The Web has fundamentally shaped how we think, communicate, and innovate. Over the past decade, the Web's role shifted from solely information retrieval (Web 1.0) to providing interactive user experiences (Web 2.0). Now the Web is once again on the cusp of a new evolution driven by today's most pervasive personal computing platform—mobile devices. I am passionate about enabling next-generation Web applications and thus help shape the landscape of the next era of Web computing.

My dissertation research advocates the Watt Wise Web: the next major milestone in the Web evolution driven by mobile devices' need for energy-efficiency. We take a holistic approach that involves networks, applications, programming languages, runtime systems, and processor architectures. Take a look at my defense talk.

The Role of CPU in Mobile Web Computing

Conventional wisdom suggests that network capability is the primary bottleneck in mobile Web browsing. In our work, we find that generational advancements in network technology have reached a point where further improving the network latency only leads to marginal performance improvement with potentially high energy consumption. In contrast, the CPU is starting to have noticeable impact on mobile Web browsing performance and energy consumption. Therefore, I focus my research on the CPU side (i.e., client-side computing), and consider various network capabilities (latency and bandwidth) as constraints for performing optimizations within the computation scope.

Modeling Web Application Performance and Energy

Prior art treats the Web stack as a whole while regarding webpages simply as input sets to the Web browser application. However, webpages contain richer information than traditional input data sets. Webpages contain full program semantics, put inherent constraints in the processing order, and get modified at runtime with JavaScript. In our work, we treat each webpage as an individual application, and discover that webpages are drastically different from each other due to their inherent variance in contents. We leverage such an insight to accurately predict webpage performance and energy consumption by examining its contents. The predictive models, when built into the Web browser runtime, drastically reduce energy consumption of mobile webpage loading with negligible impact on user QoS experience.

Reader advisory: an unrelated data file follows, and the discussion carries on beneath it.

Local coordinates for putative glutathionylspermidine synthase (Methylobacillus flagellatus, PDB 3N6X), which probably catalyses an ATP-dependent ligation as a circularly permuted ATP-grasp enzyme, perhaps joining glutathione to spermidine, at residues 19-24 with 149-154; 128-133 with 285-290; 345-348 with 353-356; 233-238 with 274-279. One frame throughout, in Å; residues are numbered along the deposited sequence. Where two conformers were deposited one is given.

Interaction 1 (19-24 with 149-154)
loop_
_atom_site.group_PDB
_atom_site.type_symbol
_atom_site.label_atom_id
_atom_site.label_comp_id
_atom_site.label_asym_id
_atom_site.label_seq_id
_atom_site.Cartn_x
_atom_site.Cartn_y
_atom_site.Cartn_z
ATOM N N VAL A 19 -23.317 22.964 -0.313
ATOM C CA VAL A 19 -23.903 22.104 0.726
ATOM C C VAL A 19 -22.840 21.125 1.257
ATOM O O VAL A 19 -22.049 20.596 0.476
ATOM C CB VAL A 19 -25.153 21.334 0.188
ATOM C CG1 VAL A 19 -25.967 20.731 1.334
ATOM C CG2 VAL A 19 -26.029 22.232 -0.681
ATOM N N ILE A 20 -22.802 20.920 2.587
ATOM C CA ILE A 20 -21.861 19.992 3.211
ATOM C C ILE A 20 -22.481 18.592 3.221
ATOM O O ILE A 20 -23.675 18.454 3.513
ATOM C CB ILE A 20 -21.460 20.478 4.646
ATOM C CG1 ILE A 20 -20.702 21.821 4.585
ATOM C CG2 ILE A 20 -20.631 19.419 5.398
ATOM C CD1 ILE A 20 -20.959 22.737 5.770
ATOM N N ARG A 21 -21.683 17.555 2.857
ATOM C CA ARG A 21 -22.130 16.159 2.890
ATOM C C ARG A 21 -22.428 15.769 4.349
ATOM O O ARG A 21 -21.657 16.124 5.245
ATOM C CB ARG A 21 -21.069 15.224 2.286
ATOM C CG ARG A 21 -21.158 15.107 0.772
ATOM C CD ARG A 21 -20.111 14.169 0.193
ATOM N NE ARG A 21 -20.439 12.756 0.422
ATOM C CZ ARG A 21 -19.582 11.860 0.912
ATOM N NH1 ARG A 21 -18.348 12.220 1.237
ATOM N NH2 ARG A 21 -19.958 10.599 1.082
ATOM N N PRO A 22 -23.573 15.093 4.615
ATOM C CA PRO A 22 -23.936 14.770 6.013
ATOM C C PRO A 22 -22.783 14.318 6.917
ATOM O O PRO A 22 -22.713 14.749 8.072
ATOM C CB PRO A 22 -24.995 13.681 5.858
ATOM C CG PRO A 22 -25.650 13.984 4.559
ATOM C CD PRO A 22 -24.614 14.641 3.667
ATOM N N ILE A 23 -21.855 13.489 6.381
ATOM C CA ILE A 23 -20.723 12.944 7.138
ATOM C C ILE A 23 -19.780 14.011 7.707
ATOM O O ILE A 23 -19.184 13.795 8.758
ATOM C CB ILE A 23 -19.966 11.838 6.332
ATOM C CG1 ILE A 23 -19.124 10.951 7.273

Web Programming Language Extensions

Today’s Web programming languages mainly express structure, style, and functionality of an application. End-user QoS information, however, is largely unaccounted for. Without the QoS information, the underlying Web runtime may make uninformed decisions that lead to severe QoS violations or energy waste. We design GreenWeb, a set of language extensions that let Web developers express user QoS expectations as program annotations. The philosophy behind GreenWeb is that developers provide minimal yet vital QoS information to guide the runtime energy optimizations. GreenWeb does not pose any constraints on specific runtime implementations but instead supports general energy optimizations.

Smart Web Browser Runtime

Today's mobile processors are becoming extremely heterogeneous. While this hardware upheaval promises performance and energy improvements for the mobile Web, current Web runtime systems are not designed to fully exploit the capability of the underlying hardware. The main bottleneck is that current runtime-architecture interface merely exposes the hardware as a monolithic sequential execution model to the runtime system while hiding many architecture-level details. To bridge the gap between the architecture complexity and the Web runtime, we design a smart Web browser runtime called WebRT. The core of WebRT is a novel event-based scheduling mechanism that properly provisions the hardware resources while guaranteeing satisfactory user QoS experience.

Web-Specific Processor Architecture

Traditional mobile CPU designs have been largely adopting desktop-like techniques. However, such a design strategy will come to its end because of the stringent energy and thermal constraint that mobile devices impose. We explore, identify, and design a general-purpose mobile CPU architecture customized and specialized for the Web domain. We call it WebCore. The WebCore incorporates domain-specific hardware units to exploit the unique computation kernels and communication patterns in mobile Web applications. Our vision of the WebCore is that it will be one of the cores in the multicore SoC that is already common in today's mainstream mobile systems.

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